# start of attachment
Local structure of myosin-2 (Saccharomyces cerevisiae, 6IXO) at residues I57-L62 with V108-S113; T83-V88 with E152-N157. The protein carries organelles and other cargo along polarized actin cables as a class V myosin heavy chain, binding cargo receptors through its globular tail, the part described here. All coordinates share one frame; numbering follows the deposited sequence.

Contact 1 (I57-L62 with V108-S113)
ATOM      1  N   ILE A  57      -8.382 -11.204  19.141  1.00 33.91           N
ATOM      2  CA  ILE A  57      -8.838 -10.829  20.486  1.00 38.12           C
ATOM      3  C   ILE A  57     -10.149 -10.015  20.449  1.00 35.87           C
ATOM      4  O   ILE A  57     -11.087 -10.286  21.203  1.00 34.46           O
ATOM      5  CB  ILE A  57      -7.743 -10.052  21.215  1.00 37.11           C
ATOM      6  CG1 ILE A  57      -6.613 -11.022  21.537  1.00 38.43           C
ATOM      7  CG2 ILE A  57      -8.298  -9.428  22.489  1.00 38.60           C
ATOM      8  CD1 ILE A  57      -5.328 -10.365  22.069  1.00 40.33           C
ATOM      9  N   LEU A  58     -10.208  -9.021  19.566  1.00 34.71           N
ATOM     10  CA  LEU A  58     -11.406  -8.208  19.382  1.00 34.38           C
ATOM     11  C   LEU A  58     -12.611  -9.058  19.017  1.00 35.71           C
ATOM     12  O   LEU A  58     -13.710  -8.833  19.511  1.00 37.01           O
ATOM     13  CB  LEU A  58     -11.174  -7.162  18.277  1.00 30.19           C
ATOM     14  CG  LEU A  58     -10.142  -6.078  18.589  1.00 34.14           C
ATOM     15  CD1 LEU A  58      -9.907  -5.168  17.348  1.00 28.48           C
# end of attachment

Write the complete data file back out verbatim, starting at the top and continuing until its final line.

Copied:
Local structure of myosin-2 (Saccharomyces cerevisiae, 6IXO) at residues I57-L62 with V108-S113; T83-V88 with E152-N157. The protein carries organelles and other cargo along polarized actin cables as a class V myosin heavy chain, binding cargo receptors through its globular tail, the part described here. All coordinates share one frame; numbering follows the deposited sequence.

Contact 1 (I57-L62 with V108-S113)
ATOM      1  N   ILE A  57      -8.382 -11.204  19.141  1.00 33.91           N
ATOM      2  CA  ILE A  57      -8.838 -10.829  20.486  1.00 38.12           C
ATOM      3  C   ILE A  57     -10.149 -10.015  20.449  1.00 35.87           C
ATOM      4  O   ILE A  57     -11.087 -10.286  21.203  1.00 34.46           O
ATOM      5  CB  ILE A  57      -7.743 -10.052  21.215  1.00 37.11           C
ATOM      6  CG1 ILE A  57      -6.613 -11.022  21.537  1.00 38.43           C
ATOM      7  CG2 ILE A  57      -8.298  -9.428  22.489  1.00 38.60           C
ATOM      8  CD1 ILE A  57      -5.328 -10.365  22.069  1.00 40.33           C
ATOM      9  N   LEU A  58     -10.208  -9.021  19.566  1.00 34.71           N
ATOM     10  CA  LEU A  58     -11.406  -8.208  19.382  1.00 34.38           C
ATOM     11  C   LEU A  58     -12.611  -9.058  19.017  1.00 35.71           C
ATOM     12  O   LEU A  58     -13.710  -8.833  19.511  1.00 37.01           O
ATOM     13  CB  LEU A  58     -11.174  -7.162  18.277  1.00 30.19           C
ATOM     14  CG  LEU A  58     -10.142  -6.078  18.589  1.00 34.14           C
ATOM     15  CD1 LEU A  58      -9.907  -5.168  17.348  1.00 28.48           C